45. The Gould Report found that, within the electoral process, contingency planning was weak, particularly in regard to the arrangements for printing and counting ballot papers. The lateness of many decisions, for example in relation to ballot paper design and arrangements for e-counting (considered separately below) meant that there was not enough time to establish secure alternatives should things go wrong.

46. The most striking example of the lack of robust contingency options is provided by the ballots in the Glasgow and Lothians regions. The format of these ballot papers was changed the last minute due to an unexpectedly high number of candidates, which had to be fitted onto one sheet of paper. In particular, the voting instructions at the head of the sheet were altered to provide more space, notably by removing the arrows pointing to each column of the sheet which would normally have appeared under the general heading "you have two votes" and next to the words "Regional/Constituency Member vote once only" which appeared above each column. This meant that the ballot sheet used in these regions differed from that used by voters elsewhere in Scotland. The abbreviated instructions may have caused confusion; Glasgow and Lothians had higher levels of spoilt ballots than any other regions.[52]

47. Mr Gould told us that there was no clear accountability for the decision to alter the ballot paper in the Glasgow and Lothians regions, which was taken at a very late stage when it was realised that a larger size of paper would be incompatible with e-counting machines. He said that the review team had gone to great lengths to investigate who was responsible for the decision:

I do not know how many hours we spent on it […] We understand that the returning officer did not have a role in this, that it was DRS [the e-counting contractor] in consultation with either the Scotland Office or the Scottish Executive—we are not sure which, even though the Scottish Executive of course was dealing with the local ballots—but it was a last minute crisis.[53]

The return to separate ballot papers for the election of constituency and regional MSPs and to manual counting for the next election will mean that the exact circumstances that led to the redesign of the ballot sheet in the Glasgow and Lothians regions will not occur. However, this incident highlights the weakness of the contingency arrangements for the 2007 elections.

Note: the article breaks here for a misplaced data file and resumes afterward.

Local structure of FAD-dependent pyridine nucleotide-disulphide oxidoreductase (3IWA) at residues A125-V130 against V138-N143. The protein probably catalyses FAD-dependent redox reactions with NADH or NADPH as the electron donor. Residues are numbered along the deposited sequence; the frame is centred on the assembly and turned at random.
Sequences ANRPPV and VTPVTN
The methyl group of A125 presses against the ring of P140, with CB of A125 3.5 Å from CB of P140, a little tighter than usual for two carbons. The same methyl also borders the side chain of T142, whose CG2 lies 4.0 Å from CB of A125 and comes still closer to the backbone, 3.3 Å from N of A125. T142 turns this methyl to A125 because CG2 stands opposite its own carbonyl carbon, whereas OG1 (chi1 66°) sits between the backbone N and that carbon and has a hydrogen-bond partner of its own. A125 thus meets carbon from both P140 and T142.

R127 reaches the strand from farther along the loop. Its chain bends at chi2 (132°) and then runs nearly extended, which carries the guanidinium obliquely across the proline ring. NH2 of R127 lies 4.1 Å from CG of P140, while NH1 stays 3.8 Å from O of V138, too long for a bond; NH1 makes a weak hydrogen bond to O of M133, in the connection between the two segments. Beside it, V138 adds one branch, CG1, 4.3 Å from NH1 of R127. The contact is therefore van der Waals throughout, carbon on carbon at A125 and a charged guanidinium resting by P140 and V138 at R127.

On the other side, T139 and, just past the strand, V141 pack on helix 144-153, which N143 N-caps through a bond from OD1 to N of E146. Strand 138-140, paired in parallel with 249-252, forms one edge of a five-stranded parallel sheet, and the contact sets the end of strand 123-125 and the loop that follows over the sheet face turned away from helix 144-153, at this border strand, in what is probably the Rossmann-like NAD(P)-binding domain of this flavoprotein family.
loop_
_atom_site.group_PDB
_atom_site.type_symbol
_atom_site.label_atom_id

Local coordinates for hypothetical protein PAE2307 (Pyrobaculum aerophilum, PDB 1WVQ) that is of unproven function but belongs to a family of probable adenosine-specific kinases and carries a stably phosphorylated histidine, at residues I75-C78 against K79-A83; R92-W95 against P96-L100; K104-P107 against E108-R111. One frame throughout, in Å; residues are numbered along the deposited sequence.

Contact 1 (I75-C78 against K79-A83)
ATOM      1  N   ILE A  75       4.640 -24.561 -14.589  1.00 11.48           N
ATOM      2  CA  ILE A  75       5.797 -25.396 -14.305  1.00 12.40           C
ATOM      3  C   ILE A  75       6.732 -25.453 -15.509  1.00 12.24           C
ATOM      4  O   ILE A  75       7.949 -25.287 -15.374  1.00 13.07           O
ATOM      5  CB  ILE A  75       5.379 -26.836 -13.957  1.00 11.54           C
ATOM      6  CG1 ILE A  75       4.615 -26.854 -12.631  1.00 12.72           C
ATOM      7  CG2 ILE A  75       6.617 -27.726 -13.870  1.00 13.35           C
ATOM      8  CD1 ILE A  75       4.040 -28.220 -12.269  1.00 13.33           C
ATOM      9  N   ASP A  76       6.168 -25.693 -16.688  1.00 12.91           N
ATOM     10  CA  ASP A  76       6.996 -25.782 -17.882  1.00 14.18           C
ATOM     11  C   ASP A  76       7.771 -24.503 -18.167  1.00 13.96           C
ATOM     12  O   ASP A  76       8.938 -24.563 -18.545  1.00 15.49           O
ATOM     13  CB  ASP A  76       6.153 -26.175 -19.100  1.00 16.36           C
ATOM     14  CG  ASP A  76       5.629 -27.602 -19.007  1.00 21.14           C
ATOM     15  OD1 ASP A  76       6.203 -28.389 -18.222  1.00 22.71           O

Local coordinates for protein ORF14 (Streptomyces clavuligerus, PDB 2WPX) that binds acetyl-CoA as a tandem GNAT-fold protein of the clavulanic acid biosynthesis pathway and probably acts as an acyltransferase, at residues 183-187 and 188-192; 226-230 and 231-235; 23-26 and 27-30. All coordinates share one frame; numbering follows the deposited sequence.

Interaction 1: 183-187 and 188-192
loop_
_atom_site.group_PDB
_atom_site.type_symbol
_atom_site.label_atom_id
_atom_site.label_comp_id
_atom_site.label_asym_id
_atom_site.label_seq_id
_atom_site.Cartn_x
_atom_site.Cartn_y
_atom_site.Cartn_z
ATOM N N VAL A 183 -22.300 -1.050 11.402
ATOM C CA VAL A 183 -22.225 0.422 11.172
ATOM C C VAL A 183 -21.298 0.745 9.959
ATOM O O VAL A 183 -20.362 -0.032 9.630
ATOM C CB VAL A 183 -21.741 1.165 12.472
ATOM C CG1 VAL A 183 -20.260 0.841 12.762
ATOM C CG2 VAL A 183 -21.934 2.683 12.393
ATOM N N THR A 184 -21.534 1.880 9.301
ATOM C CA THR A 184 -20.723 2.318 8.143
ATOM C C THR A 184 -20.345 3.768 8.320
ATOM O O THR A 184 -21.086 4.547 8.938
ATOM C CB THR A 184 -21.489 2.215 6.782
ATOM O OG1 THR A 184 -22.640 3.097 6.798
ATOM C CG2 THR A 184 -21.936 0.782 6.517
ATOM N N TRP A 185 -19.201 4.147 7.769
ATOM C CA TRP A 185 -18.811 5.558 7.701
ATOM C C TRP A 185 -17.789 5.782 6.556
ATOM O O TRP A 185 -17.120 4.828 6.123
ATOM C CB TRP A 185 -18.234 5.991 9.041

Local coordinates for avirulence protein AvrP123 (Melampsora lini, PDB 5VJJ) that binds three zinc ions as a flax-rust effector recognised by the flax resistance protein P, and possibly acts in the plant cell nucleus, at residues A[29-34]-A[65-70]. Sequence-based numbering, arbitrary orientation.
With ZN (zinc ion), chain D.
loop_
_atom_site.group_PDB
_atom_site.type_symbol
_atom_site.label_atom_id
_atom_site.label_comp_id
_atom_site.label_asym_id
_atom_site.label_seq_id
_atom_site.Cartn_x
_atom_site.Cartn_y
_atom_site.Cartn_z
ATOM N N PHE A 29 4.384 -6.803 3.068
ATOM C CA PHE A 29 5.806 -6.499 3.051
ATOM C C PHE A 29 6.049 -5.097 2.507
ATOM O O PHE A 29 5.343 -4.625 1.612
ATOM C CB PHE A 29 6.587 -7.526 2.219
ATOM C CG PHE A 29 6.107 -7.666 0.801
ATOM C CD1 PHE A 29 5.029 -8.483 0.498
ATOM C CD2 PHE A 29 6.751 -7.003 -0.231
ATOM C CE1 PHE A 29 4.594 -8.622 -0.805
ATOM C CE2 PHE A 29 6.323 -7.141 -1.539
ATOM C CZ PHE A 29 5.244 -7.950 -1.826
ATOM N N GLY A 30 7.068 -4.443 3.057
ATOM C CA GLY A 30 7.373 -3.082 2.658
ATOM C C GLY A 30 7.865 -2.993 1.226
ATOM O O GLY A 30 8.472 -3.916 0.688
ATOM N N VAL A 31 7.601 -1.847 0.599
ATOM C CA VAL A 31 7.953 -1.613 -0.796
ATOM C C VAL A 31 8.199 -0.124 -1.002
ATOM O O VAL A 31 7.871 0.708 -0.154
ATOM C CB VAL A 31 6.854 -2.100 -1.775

48. There was a shocking lack of accountability for the decision to alter the ballot papers in the Glasgow and Lothians regions to accommodate a larger than expected number of candidates. We are concerned that we have never received a satisfactory explanation for this decision. The lack of robust contingency plans for eventualities such as this was in part due to the successive delays in ministerial decision-making. Delays of this nature (even if they are well-intentioned, for example, to allow for consultation) should not be allowed to jeopardise the integrity of the electoral process.


49. Mr Gould also commented on the use of 'slogans' or party descriptions on the ballot paper instead of registered names of parties. Under the Electoral Administration Act 2006, parties can choose to be listed by a registered party name or registered description.[54] All descriptions must be registered with the Electoral Commission. Mr Gould found that these descriptions could be tailored to allow the candidate to appear at the top of the ballot paper in alphabetical order and additionally may have confused voters about whether they were voting for a single candidate or a party list. He singles out the slogan 'Alex Salmond for First Minister', used by the SNP, for particular attention, as well as, to a lesser extent, the names of Tommy Sheridan and Margo MacDonald.[55]

50. To avoid confusion, Mr Gould recommends that parties should be required to use their registered names on the ballot paper. He also suggests that a lottery could be used to determine the order of candidates. This would avoid preferences being given to candidates higher up the alphabet.[56] We asked the Electoral Commission whether they supported a lottery for candidates' position on the ballot paper. Peter Wardle replied that:

…the question of a random draw, a lottery, is one we have certainly looked at quite hard in the past. […] There are arguments both ways and it may be that if we address the third point effectively—which is looking at the way in which parties are described—it may not be necessary to do both points. I think there needs to be a bit more debate about that. If we change the way in which the parties are described then some of the advantages of alphabetism may not be such advantages as they are at the moment.[57]

51. There are a number of ways in which the format of the ballot paper could be altered with the aim of providing a 'fairer' layout. In addition to a lottery, it might be possible to implement a form of 'blocking', whereby candidates from the same party are grouped together. Indeed, as Mr Gould reminded us, these issues were debated in the run up to the 3 May elections: "one of the problems that seriously delayed the whole ballot issue was the proposal that the parties be listed with their candidates directly across, and there was a technical problem why that could not be done".[58] Mr Gould told us that a range of different formats were used in other countries and that any proposals for change could usefully examine international comparators.[59]